Biogeomorphological research frontiers: from ant mounds to Mars
- University of Oxford, School of Geography and the Environment, Oxford, United Kingdom of Great Britain and Northern Ireland (firstname.lastname@example.org)
Biogeomorphology is a vibrant area of scientific research which focuses on the two-way interrelationships between ecological and geomorphological processes across a wide range of temporal and spatial scales. Whilst ecological influences on geomorphology were often perceived in the past as a rather niche topic, most geomorphologists now consider the ecological dimension as being crucial to the evolution and behaviour of geomorphological systems. However, there is still much to be done to explore the intersections between ecology and geomorphology. It is now timely to investigate what frontier research in biogeomorphology might look like over the coming years. This paper explores some characteristics of frontier research (addressing scientific controversies, focusing on hard-to-answer questions, employing atypical methods and concepts, being paradigm-challenging, and having a high risk of failure) in the context of tomorrow’s biogeomorphology. As examples, the paper addresses current progress in research on the geomorphological contributions of ants on Earth, and microbial biosignatures on Mars.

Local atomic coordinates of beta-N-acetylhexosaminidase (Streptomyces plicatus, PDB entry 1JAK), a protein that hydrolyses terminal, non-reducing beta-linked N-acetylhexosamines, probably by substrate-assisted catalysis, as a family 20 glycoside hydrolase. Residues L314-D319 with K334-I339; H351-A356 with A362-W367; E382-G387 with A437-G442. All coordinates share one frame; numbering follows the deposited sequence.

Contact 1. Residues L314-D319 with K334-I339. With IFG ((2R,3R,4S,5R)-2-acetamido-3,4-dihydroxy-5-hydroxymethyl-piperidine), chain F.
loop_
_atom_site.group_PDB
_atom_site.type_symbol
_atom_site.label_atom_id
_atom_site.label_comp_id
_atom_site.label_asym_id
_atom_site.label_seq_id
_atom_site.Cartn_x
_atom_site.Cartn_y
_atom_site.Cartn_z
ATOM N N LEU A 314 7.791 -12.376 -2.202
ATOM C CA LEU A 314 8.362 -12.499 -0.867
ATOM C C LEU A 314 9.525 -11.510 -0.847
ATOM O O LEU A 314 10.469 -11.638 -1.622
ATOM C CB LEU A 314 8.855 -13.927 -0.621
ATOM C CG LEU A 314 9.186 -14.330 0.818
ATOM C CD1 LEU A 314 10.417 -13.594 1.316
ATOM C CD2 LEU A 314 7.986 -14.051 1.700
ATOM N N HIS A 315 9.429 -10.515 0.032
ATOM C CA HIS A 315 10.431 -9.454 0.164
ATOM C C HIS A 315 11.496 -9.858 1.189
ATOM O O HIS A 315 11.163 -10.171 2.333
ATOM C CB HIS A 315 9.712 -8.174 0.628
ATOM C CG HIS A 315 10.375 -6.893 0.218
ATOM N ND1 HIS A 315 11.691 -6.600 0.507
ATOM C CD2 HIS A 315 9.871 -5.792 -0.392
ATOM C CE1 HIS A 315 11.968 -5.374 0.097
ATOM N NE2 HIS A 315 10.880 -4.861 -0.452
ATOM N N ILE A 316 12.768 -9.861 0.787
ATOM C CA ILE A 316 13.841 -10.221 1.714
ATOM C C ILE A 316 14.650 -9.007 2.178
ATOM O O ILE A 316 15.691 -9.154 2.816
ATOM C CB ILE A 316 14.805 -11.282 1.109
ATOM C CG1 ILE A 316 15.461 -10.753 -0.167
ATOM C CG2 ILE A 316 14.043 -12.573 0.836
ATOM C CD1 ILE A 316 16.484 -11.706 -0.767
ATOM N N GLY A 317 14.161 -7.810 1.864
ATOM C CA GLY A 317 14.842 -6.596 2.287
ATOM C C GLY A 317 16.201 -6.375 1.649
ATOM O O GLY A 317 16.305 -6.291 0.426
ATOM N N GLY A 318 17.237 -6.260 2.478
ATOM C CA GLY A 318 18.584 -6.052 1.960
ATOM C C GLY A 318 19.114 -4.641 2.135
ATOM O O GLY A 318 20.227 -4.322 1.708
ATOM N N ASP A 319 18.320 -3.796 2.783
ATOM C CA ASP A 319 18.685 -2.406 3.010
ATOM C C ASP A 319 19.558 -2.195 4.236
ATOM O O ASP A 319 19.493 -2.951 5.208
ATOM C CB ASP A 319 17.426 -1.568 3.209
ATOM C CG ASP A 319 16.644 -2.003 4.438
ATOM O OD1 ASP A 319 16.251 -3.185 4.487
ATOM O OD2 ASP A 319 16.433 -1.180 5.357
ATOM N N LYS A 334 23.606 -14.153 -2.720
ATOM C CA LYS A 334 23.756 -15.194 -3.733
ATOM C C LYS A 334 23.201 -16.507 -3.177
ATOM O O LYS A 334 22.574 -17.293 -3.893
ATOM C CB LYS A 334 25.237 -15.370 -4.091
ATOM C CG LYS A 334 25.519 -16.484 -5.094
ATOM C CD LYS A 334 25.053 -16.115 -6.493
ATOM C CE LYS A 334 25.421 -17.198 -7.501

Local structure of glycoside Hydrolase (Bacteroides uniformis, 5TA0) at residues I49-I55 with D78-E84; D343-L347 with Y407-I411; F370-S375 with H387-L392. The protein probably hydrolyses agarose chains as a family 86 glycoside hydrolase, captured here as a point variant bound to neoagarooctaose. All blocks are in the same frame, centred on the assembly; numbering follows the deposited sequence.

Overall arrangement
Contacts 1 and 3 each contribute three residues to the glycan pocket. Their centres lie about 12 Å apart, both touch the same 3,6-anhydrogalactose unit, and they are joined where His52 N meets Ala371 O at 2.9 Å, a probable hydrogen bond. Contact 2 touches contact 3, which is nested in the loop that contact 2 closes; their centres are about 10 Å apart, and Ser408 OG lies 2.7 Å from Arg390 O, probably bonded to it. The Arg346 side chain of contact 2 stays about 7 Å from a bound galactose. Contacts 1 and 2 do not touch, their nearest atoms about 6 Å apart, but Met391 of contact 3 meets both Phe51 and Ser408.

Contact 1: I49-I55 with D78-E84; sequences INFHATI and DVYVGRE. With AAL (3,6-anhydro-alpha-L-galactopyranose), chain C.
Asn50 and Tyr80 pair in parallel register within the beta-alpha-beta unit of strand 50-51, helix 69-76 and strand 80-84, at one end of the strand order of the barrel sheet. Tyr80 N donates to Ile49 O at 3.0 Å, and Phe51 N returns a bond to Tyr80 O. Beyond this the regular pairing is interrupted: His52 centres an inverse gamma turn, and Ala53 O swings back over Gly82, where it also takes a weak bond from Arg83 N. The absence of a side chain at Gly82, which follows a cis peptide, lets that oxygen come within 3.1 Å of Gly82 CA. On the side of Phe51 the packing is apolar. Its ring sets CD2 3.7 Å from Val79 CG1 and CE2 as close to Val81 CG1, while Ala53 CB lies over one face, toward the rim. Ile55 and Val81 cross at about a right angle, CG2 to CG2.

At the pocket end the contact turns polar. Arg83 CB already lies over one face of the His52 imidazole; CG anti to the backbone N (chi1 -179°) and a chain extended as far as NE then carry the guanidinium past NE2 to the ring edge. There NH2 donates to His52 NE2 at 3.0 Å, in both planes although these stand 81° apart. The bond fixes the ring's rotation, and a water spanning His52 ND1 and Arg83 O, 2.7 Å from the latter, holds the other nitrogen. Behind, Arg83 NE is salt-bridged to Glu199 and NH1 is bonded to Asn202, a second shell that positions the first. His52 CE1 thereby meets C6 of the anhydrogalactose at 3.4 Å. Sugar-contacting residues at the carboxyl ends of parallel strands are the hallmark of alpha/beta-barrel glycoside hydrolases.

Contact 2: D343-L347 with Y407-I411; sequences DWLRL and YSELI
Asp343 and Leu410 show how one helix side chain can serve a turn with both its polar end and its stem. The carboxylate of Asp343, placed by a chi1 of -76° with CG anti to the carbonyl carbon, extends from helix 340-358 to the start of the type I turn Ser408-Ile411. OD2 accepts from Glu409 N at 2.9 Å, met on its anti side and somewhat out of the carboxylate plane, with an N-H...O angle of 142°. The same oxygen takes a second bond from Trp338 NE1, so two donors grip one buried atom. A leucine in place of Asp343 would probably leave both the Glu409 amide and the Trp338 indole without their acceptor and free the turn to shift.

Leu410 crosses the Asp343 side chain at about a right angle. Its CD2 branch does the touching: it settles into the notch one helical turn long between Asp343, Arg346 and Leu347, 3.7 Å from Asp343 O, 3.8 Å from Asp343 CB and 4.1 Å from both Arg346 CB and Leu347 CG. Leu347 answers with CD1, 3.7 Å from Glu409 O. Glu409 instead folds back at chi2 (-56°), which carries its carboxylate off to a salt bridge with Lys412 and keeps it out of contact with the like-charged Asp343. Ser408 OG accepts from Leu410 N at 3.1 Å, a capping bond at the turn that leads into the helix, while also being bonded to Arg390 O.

How to cite: Viles, H.: Biogeomorphological research frontiers: from ant mounds to Mars, EGU General Assembly 2020, Online, 4–8 May 2020, EGU2020-3700, https://doi.org/10.5194/egusphere-egu2020-3700, 2020